Later, as we gathered around the dining table for lunch, one of the other retreatants told me she had discovered a new contemplative practice. She had ended her prayer time sitting quietly on the porch, sheltered from the light rain, looking out over the yard and the herb bed, and watching me contemplate the plants with the help of the camera. She discovered that it can also be contemplative to watch someone else in the midst of going slowly, looking, trying other angles, looking again.
Yesterday I was at Maple Tree Meadows, near Three Rivers, Michigan, for another in this year's monthly series of retreats on Soul and Soil. Karla Kauffman led us in a rhythm of an hour of study and conversation, an hour of labor, an hour of solitude and contemplation, and an hour gathered at table, eating and talking.
It was a cool and rainy day, for which the soil was grateful, as were we. Nothing like a little drought to change your perspective on gray, rainy days! Though I generally have a positive attitude toward days of gentle rain like this one -- it reminds me of the year I lived in Belgium, and brings back warm memories.
We studied two more chapters from Ellen Davis' book, Scripture, Culture and Agriculture, and talked of the gift of manna, and eating as the most basic of all cultural and economic acts. And we talked of Leviticus and the way it portrays the acquisition and consumption of food as the definitive cultural and religious act, an occasion for Israel to practice covenantal faithfulness.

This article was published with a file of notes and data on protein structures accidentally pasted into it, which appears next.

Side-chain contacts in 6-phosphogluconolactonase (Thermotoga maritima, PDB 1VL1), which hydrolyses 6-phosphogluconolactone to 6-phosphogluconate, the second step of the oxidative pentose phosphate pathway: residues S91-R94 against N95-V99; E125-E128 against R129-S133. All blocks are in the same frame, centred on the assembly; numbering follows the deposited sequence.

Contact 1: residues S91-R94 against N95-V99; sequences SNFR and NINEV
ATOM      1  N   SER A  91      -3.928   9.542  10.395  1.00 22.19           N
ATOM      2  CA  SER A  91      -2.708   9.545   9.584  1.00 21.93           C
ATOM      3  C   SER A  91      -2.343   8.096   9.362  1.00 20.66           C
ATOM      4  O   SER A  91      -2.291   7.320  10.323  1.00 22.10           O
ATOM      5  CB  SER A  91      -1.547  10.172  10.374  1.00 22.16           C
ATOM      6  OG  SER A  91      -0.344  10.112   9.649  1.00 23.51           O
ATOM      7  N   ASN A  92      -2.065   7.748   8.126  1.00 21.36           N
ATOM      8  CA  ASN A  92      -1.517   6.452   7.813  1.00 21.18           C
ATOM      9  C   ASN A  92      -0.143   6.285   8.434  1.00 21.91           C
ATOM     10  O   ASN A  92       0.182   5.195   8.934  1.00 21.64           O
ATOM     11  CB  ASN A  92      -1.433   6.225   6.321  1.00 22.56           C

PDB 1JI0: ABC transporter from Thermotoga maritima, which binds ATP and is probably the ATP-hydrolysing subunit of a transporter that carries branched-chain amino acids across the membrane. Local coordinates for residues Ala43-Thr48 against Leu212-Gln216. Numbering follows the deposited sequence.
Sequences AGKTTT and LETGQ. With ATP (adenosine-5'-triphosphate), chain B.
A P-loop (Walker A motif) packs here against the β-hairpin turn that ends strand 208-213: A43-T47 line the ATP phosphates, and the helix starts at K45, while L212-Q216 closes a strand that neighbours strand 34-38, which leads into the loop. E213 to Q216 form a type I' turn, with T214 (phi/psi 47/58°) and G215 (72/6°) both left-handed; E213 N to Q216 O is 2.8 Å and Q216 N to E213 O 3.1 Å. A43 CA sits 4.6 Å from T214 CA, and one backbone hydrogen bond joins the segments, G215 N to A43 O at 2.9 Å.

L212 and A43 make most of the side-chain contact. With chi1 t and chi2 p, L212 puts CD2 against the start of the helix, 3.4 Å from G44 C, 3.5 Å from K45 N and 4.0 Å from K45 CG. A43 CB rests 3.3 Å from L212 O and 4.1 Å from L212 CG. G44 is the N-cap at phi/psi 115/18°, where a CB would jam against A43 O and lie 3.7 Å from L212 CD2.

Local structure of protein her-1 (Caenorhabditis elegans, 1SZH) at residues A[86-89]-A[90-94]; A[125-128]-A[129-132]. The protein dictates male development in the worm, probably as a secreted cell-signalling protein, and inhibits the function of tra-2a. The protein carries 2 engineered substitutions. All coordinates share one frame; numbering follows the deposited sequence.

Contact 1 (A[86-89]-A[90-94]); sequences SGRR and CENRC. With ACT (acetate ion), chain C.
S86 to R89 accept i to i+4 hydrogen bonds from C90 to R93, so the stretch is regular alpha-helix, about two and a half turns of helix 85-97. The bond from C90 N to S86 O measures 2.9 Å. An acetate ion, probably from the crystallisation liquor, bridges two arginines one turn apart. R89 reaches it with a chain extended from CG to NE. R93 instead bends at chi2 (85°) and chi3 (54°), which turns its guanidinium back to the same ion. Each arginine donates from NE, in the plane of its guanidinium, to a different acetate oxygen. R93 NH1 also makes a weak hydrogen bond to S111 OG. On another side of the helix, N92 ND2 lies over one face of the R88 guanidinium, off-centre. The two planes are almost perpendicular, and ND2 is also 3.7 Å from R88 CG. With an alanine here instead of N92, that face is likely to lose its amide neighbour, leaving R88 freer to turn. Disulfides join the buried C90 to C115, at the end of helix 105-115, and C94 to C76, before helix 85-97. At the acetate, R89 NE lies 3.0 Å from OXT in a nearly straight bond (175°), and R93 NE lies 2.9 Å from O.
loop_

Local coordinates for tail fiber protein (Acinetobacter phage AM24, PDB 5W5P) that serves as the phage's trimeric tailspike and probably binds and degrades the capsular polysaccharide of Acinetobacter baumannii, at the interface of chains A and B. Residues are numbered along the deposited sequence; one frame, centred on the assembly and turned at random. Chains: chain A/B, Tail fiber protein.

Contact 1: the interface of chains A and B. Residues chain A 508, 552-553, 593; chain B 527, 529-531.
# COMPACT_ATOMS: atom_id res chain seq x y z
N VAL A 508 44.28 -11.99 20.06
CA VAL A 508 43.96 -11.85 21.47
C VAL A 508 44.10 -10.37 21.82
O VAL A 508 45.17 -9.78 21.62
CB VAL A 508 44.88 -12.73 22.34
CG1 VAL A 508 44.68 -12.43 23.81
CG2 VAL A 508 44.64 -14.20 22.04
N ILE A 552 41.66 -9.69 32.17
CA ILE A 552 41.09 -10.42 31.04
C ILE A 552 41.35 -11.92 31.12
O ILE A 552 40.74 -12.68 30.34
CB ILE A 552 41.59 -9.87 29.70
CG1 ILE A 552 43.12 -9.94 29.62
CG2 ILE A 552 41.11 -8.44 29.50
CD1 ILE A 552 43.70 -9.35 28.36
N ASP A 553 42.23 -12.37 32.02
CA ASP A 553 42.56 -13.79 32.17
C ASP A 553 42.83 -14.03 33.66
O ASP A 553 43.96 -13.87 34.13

And then we went out and stacked wood in the barn, observing the Benedictine practice of stopping when the bell rang for prayer, even though another ten minutes or so would have seen the whole pile neatly stacked. Instead when our "bell" rang -- when Karla looked at her watch and said it was time for our hour of quiet -- we stopped, took off our work gloves, and moved in to a time of contemplative prayer.
My prayer took the form of wandering with my camera, slowing down enough to see the beauty hidden around me, focusing on the gifts of this gray day. They were subtle, but there. Most of the photos that follow I found in the pasture pictured in the first photo above.
And then Karla rang her kitchen chimes and we gathered around the table for that cultural, economic, and religious act of eating together -- a salad of mixed green and lemony lentils, corn on the cob, and applesauce, with fresh peaches to end with. Thanks, Karla, for the space, the reflections, the fellowship, and the lunch!
I biked down the millrace path this afternoon, to see what I could see. I found a profusion of plants at a profusion of life stages -- buds and full blossoms, green seed pods and dried seed heads ready to send seeds flying with the next strong breeze.
My approach to contemplative photography --
Tell about it."
Mary Oliver in "Sometimes"
Tesserae: small cube-shaped tiles of ceramic, glass or precious stone used to make a mosaic, or in this case, brief essays on some element of lectio divina with Luke 10:38-42.